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The most skeptical Canadians are on par with progressive Americans on the subject of global warming according to a new study that drills into riding-by-riding data for the first time.
Assistant Professor of Political Science at UC Santa Barbara Matto Mildenberger and his team were surprised by some of the results in their first-of-its-kind research detailing how Canadians think about climate change at the granular level of federal political ridings. In every riding in Canada the team found majority support for carbon pricing through a cap and trade system. Nationally, 66 per cent support cap and trade while a carbon tax garners less support at 49 per cent.
Mildenberger said he didn’t expect the kind of nationwide support for cap and trade their data shows.
“Even a majority of people in Fort McMurray want to see, according to our estimates, some form of carbon pricing policy through a cap and trade system. So I think that level of support in parts of Canada we don’t usually associate with interesting climate action is surprising,” Mildenberger said.
Alberta and Saskatchewan have the most hold outs. Of the 10 most skeptical Canadian ridings, seven are in Alberta. But even in Alberta, researchers found that ridings in Calgary and Edmonton show majority support for a carbon tax.
Mildenberger said policy-makers have lacked an understanding about how people in different ridings think about climate change, knowledge relevant for political action and climate change adaptation. That's why the team released their data to the federal and provincial governments before the First Ministers meeting in March, prior to peer-review.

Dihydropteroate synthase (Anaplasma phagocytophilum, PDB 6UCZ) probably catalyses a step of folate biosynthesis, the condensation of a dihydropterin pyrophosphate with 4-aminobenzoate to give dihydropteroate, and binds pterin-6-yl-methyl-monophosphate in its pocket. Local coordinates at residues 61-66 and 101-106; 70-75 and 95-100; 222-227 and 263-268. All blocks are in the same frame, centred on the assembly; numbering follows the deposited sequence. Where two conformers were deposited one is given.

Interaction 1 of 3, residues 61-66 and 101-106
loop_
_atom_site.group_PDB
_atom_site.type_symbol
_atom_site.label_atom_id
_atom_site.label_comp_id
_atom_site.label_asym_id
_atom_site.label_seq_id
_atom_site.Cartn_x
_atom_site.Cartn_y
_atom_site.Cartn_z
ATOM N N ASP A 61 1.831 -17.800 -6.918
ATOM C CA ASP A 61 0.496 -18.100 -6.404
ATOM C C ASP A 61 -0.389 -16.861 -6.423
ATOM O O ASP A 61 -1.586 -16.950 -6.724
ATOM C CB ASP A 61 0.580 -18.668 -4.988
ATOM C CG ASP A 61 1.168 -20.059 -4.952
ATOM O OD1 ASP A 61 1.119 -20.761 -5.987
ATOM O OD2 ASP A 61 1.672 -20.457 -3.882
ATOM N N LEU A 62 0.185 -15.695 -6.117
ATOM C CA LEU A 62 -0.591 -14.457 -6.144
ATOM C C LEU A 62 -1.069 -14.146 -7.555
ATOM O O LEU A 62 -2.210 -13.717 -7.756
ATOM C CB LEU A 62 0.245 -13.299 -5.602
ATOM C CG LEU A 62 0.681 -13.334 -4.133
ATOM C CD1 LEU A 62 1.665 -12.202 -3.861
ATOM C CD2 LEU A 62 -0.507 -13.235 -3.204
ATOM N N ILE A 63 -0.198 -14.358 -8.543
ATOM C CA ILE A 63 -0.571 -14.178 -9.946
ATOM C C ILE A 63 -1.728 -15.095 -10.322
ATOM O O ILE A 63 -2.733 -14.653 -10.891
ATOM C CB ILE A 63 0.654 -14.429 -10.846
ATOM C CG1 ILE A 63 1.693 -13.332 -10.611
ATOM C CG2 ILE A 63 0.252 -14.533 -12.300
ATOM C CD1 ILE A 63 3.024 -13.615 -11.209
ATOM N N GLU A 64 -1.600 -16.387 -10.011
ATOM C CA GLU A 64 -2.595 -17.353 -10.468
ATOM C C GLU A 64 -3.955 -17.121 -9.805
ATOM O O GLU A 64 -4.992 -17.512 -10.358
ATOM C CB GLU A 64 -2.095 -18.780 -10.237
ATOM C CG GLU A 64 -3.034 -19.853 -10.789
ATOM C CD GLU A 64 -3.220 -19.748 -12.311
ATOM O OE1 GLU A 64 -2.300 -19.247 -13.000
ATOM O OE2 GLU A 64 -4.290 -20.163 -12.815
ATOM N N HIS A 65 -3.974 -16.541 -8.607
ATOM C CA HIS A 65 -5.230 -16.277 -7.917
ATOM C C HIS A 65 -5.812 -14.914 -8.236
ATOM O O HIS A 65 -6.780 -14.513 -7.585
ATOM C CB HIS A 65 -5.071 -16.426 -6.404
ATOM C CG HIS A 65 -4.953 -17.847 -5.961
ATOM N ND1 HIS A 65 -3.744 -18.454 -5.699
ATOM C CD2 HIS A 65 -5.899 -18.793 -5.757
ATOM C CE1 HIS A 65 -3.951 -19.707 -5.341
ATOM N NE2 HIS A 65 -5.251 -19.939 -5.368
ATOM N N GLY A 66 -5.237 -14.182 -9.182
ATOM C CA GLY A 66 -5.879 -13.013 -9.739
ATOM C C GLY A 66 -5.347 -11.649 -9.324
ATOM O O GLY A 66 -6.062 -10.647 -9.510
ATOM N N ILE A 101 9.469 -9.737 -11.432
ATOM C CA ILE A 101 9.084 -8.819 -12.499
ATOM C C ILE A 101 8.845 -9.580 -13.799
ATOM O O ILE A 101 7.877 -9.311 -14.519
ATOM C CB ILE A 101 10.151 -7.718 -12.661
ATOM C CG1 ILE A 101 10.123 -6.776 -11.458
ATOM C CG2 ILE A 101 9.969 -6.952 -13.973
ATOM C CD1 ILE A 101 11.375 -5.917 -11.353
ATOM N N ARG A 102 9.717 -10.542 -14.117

The report says that a "window of opportunity" has opened for improved climate policy with the election of both the federal Liberals and the NDP in Alberta, complimenting climate policies enacted in other provinces.
“This data set is intended to sort of act as a resource for advocates and policy-makers and political actors to also have an understanding of the distribution of public beliefs,” Mildenberger said.
The team, consisting of climate scientists from universities including Yale and the University of Montreal, found that 79 per cent of Canadians believe the earth is warming and that 61 per cent believe humans are at least partly the cause. They found that 47 per cent of Canadians believe humans are the primary cause of climate change. Researchers surveyed over 5,000 Canadians between 2011-2015.
Mildenberger was surprised by the level of consistency in belief across Canada, while fellow researcher and Assistant Professor of Political Science at UCSB Leah Stokes said they found that Canadians believe climate change is happening at higher rates than Americans do.
“That’s particularly the case in B.C., Ontario, Quebec and the Atlantic provinces,” Stokes said. “But even in Alberta and the prairies, beliefs are comparable to more progressive parts of the United States.”
Stokes said the higher concentration of Canadians who believe in climate change over those in the U.S. could be a function of our proximity to the Arctic. She said, since climate change disproportionately warms the poles, Canada will feel the effects of climate change before the U.S. due to things like thawing permafrost and glacial melt.